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The Jewish Study Bible Contextualizes the Hebrew Bible with accompanying scholarly text on Jewish traditions and history.

- Terminology and Content

ACCORDING TO JEWISH TRADITION, the second canonical division, Nevi'im or Prophets, is comprised of the eight books Joshua, Judges, Samuel, Kings, Isaiah, Jeremiah, Ezekiel, and the Twelve Minor (in the sense of short) Prophets. Samuel and Kings, which are now each divided into two books, are each considered as a single book in Jewish tradition, though the NJPS translation follows the practice, first found in the Septuagint, of dividing these two long books in half. In the classical rabbinic period, these eight books were seen as a single unit; in the medieval period, these books were divided in half thematically, with Joshua through Kings called the former prophets (nevi'im rishonim), and Isaiah through the Twelve called the latter prophets (nevi'im'ạͨaronim). The terms “former” and “latter” refer to the placement of these collections within Nevi'im rather than their chronological order since, for example, some of the events narrated in Kings, the fourth book of Nevi'im, transpire later than the events in some of the Twelve Minor Prophets.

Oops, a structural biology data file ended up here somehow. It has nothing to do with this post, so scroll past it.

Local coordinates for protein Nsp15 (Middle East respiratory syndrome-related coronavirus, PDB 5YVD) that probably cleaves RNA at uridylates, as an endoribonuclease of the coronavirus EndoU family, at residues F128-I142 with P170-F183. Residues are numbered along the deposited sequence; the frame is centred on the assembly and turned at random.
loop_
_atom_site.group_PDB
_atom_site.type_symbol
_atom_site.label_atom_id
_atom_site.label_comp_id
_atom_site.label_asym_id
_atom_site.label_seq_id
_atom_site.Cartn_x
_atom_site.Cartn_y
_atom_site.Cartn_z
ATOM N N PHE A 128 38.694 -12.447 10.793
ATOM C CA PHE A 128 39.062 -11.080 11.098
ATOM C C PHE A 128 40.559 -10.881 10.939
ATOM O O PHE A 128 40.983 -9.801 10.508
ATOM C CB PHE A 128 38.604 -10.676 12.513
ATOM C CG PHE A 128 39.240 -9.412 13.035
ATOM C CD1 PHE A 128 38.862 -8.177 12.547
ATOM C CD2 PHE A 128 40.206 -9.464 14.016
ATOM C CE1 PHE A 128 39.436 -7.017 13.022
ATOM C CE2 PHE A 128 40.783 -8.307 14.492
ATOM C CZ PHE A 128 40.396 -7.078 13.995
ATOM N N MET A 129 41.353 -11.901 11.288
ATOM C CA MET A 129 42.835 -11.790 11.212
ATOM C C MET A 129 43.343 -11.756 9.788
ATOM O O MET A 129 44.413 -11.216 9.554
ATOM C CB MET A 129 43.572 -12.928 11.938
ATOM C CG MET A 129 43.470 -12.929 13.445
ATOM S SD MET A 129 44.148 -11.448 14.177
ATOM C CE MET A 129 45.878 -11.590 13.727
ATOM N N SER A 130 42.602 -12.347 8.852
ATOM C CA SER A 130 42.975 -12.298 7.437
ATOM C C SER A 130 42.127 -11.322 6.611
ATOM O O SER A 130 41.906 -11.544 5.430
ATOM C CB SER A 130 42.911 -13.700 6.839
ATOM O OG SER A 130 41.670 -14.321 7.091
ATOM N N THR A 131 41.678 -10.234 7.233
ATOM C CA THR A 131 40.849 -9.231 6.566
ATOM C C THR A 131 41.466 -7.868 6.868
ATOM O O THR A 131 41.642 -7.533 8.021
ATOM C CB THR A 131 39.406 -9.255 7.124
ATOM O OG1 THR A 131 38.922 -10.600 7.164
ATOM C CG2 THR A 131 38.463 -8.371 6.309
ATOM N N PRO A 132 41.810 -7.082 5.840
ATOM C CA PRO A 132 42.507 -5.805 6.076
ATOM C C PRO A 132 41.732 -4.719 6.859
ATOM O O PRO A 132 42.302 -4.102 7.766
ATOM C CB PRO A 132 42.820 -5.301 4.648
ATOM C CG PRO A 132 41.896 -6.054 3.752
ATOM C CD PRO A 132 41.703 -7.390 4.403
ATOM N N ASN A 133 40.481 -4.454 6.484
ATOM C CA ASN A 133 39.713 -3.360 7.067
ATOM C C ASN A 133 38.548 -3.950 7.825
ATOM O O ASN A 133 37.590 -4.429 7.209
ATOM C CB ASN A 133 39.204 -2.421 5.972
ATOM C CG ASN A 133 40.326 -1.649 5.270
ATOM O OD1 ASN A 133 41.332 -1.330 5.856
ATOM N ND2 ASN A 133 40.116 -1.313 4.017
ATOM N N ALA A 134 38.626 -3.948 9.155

It is likely that these eight books were canonized after the Torah, and that at some point the canon was comprised of Torah plus Nevi'im (see “Canonization,” pp. 2072–77). It is less certain why the first four books were called “prophets” and how they became part of a larger collection called Nevi'im. Perhaps the collection is named after its last four books, which were seen as the more significant part of the collection. Alternatively, the name Nevi'im reflects an awareness that prophets and prophetic activity play important roles in each of the first four books as well: In the book of Joshua, Joshua is depicted as the prophetic successor to Moses (see esp. ch 1 ); in Judges oracles are often consulted (e.g., 1.1; 20.18 ); Samuel the prophet is a central figure of the book that bears his name; and Elijah, Elisha, and several other named and unnamed prophets figure prominently in Kings. Thus, even though Joshua through Kings might be categorized as historical books according to their genre, and are so placed in non‐Jewish Bibles, which follow the order of the Septuagint (see the chart on p. 2076), their inclusion in Nevi'im reflects an ancient tradition that reflects the history of canonization rather than a thematic or generic arrangement of the books. Nevertheless, due to their different content and nature, they will be treated separately in this introduction.

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